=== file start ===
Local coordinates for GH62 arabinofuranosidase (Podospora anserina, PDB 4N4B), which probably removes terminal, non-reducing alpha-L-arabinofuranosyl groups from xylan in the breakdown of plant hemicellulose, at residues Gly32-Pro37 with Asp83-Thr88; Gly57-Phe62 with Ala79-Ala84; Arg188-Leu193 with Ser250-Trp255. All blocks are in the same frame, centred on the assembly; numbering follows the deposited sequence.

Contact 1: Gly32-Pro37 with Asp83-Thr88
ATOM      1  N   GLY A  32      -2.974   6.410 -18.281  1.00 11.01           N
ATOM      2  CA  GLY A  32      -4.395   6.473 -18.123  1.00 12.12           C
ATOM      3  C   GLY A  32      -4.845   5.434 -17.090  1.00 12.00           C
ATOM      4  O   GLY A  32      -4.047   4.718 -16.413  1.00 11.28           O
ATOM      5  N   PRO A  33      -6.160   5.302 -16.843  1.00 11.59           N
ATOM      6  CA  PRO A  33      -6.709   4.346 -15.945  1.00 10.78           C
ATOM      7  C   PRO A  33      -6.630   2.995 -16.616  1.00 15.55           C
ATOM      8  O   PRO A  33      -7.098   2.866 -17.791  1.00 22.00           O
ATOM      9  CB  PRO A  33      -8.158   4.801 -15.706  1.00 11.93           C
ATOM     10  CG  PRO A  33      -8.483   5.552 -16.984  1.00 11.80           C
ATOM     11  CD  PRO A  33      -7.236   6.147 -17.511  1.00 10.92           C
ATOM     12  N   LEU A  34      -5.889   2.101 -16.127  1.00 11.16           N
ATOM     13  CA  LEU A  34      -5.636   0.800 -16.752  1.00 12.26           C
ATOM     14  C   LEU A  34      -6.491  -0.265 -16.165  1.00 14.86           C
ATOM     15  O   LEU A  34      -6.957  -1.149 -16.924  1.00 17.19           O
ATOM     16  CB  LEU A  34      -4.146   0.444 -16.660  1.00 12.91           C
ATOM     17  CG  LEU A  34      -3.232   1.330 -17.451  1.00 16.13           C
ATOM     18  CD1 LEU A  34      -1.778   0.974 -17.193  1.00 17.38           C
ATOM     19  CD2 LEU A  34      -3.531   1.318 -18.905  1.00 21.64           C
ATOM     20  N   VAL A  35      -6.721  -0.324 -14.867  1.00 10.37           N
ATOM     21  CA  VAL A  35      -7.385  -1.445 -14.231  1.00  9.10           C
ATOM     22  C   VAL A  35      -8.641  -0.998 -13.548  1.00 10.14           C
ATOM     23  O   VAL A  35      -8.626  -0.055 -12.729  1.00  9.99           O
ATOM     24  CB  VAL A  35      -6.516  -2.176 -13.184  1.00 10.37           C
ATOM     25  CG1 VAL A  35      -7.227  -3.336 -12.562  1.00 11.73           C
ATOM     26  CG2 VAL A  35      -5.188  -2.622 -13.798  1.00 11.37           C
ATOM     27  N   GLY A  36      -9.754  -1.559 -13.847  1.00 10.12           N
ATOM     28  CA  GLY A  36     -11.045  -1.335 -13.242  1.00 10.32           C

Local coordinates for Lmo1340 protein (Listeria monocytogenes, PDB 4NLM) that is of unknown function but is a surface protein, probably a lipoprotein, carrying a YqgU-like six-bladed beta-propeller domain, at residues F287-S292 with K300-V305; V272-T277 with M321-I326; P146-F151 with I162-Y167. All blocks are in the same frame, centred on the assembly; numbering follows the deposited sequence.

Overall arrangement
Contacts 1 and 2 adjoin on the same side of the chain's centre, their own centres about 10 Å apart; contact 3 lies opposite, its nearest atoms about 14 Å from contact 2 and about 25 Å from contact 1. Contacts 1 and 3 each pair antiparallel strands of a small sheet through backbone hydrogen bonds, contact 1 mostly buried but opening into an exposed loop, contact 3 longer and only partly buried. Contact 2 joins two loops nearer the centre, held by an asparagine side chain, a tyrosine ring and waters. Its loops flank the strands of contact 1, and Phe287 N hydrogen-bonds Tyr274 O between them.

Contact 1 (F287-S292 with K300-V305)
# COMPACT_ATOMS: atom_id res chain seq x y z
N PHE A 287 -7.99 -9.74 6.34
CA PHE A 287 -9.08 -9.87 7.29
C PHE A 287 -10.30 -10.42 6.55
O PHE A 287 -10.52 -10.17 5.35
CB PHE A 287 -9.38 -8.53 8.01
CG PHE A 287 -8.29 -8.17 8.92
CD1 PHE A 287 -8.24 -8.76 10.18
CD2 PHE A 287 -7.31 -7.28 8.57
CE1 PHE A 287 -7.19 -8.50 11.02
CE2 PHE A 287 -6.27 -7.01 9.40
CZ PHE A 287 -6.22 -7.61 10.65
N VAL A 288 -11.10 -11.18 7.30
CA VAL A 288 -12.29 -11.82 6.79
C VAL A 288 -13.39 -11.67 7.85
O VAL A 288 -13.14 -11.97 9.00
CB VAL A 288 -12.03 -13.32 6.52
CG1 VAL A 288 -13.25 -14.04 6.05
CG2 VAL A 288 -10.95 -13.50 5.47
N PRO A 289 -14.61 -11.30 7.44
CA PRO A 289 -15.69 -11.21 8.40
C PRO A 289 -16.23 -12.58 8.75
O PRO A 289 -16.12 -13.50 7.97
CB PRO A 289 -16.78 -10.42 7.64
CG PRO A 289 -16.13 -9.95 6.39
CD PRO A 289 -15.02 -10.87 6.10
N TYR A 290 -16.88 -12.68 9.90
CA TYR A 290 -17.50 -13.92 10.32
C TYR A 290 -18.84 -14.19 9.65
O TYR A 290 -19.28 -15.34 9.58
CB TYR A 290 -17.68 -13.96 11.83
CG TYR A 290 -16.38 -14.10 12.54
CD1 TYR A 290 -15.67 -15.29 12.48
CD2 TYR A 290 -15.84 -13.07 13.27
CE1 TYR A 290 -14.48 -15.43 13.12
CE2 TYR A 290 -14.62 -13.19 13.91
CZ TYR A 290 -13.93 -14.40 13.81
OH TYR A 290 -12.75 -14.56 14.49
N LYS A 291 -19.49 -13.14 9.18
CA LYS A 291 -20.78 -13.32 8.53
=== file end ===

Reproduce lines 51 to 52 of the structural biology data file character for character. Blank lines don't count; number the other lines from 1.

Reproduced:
CB VAL A 288 -12.03 -13.32 6.52
CG1 VAL A 288 -13.25 -14.04 6.05